Join Amy DeLouise for an in-depth discussion in this video Sound design: Large screen, part of Multi-Platform Video Producing.
- Now, when you're working on a project that you're gonna deliver primarily to a large screen or for a big audience, I absolutely recommend doing a separate audio mix after picture lock. Generally, I will make this big room mix and think of that as our primary mix and then any web versions are really derivative or secondary to that mix. Now, for rooms with large screens and high-quality speakers such as let's say a museum theater, you may be even asked to deliver a surround sound mix.
So, you're gonna wanna go out to some studio that really knows what they're doing in sound mix and sound design and they're gonna be your partners in that storytelling. Now, regardless in a big room mix, you can do a lot of great things. You can have some really nuance sound design. That might include voices fading in and out. You might be able to add in some wild sound elements. What I mean is that's not sync sound, okay? So, wild sound is separate from sync sound. Of course, you're also gonna include sync sound, maybe music score, sound effects, all those things.
Now, from a technical perspective, you can get away with more decibels or dBs of sound in a bigger room, but you also wanna think about how you're delivering that sound to the ears of the listener, right? So, one thing I like to think about for example in my music selections for this space is, what kind of space am I filling up? In a sweeping orchestral score, I'm gonna have a lot of instruments, a lot of nuance, and that's great for a big room sound. I'm not gonna maybe use that kind of score if I know something's only for a web delivery.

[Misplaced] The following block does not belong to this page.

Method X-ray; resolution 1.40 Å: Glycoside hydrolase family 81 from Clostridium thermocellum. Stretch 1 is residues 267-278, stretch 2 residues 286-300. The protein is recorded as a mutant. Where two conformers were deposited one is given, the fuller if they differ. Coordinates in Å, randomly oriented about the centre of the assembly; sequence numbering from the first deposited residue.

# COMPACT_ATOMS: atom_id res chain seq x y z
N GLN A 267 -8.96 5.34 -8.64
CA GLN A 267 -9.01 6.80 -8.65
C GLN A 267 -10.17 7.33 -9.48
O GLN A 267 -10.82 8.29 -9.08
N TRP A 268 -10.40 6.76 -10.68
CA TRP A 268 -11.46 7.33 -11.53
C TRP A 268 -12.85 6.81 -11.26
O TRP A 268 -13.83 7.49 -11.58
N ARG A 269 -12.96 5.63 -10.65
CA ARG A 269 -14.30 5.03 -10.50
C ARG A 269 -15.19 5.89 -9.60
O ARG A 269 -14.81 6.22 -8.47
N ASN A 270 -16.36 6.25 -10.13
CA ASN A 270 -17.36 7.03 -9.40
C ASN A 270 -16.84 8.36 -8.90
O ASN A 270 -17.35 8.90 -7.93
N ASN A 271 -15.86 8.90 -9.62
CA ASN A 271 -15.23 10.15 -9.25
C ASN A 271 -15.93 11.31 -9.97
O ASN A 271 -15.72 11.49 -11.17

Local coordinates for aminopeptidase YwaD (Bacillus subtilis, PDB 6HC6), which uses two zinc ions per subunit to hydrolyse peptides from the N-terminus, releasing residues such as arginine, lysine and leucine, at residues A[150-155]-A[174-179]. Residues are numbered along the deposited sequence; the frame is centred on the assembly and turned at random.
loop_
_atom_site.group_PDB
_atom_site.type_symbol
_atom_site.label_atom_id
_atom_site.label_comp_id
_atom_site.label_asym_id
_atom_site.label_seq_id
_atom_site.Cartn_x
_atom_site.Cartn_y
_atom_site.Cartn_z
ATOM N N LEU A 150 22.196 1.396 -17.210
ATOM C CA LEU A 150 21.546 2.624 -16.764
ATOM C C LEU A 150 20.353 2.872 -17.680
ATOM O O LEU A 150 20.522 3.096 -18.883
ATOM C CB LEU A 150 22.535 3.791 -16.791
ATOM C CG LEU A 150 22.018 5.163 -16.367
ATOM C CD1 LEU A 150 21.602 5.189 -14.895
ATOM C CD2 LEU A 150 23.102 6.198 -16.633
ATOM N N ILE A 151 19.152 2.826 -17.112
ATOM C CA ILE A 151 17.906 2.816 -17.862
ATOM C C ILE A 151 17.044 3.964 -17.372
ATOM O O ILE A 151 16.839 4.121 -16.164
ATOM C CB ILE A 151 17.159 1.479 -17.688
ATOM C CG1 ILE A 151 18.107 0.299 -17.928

There's nothing wrong with that, but I just might choose fewer instruments. Now, a score with a single instrument is not a problem. You could have a beautiful piano track, but I want you to listen and make sure that that mix that was done on that track doesn't sound too puny for your space especially because you might be using stock music and not original scored music. A lot of those stock mixes, the ones that are frankly less expensive, they frankly don't do a great kind of a mix that really sounds right in a big space.
So, if you can listen to those options on bigger nicer speakers, you're gonna get a better sense, but basically you wanna go with something that's really got the depth that's gonna deliver in a big room. One last thing, if you are delivering audio for a big room experience, I want you to be sure to check your sync. Sometimes the files will get out of sync. It's not how you delivered it, but it's how it's being encoded by the system at the live event and so you really wanna check the sync and be able to watch several seconds, if not a minute or two of your video let's say during a rehearsal to be sure that they haven't lost sync when that file got translated to the final projection.
- Leveraging storytelling
- Choosing the right frame rate and frame size
- Audio and color considerations
- File storage and DIT
- Budgeting for transmedia delivery
- Ensuring maximum audience engagement
- Making video accessible to all
- Ensuring a quality experience
- Maximizing quality for small screens, social media, and mobile devices